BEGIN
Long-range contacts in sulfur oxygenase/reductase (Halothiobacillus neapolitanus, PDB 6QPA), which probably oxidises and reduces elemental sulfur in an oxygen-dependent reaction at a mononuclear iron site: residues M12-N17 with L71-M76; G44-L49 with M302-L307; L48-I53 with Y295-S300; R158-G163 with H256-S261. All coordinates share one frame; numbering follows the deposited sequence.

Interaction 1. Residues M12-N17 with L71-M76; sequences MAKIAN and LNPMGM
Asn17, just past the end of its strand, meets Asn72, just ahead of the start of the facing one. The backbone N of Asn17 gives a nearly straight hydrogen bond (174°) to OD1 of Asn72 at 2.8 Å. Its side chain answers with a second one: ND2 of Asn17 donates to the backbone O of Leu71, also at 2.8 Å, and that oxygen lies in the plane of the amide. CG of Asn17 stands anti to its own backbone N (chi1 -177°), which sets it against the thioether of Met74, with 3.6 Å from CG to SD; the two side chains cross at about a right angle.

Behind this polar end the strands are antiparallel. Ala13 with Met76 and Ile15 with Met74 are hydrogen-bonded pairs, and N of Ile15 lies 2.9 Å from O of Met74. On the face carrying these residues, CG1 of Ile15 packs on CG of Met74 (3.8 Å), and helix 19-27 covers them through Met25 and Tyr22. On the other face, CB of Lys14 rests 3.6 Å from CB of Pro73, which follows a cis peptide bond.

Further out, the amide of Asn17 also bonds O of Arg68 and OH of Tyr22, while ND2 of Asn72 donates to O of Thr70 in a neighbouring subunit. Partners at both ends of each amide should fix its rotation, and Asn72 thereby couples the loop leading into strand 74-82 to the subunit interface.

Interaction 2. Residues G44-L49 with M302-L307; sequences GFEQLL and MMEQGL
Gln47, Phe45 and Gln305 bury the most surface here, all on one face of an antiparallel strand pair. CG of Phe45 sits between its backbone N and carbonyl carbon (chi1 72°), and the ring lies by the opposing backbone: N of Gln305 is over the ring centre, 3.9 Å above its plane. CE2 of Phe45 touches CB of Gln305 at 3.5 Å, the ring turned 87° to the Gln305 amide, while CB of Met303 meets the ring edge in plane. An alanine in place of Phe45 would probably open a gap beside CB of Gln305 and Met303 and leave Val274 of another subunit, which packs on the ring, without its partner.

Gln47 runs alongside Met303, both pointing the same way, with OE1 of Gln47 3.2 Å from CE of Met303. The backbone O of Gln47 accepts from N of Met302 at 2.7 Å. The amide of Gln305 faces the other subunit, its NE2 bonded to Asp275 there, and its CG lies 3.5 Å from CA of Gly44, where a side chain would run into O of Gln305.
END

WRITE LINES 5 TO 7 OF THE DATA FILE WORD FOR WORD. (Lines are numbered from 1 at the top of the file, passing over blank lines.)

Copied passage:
Further out, the amide of Asn17 also bonds O of Arg68 and OH of Tyr22, while ND2 of Asn72 donates to O of Thr70 in a neighbouring subunit. Partners at both ends of each amide should fix its rotation, and Asn72 thereby couples the loop leading into strand 74-82 to the subunit interface.

Interaction 2. Residues G44-L49 with M302-L307; sequences GFEQLL and MMEQGL
Gln47, Phe45 and Gln305 bury the most surface here, all on one face of an antiparallel strand pair. CG of Phe45 sits between its backbone N and carbonyl carbon (chi1 72°), and the ring lies by the opposing backbone: N of Gln305 is over the ring centre, 3.9 Å above its plane. CE2 of Phe45 touches CB of Gln305 at 3.5 Å, the ring turned 87° to the Gln305 amide, while CB of Met303 meets the ring edge in plane. An alanine in place of Phe45 would probably open a gap beside CB of Gln305 and Met303 and leave Val274 of another subunit, which packs on the ring, without its partner.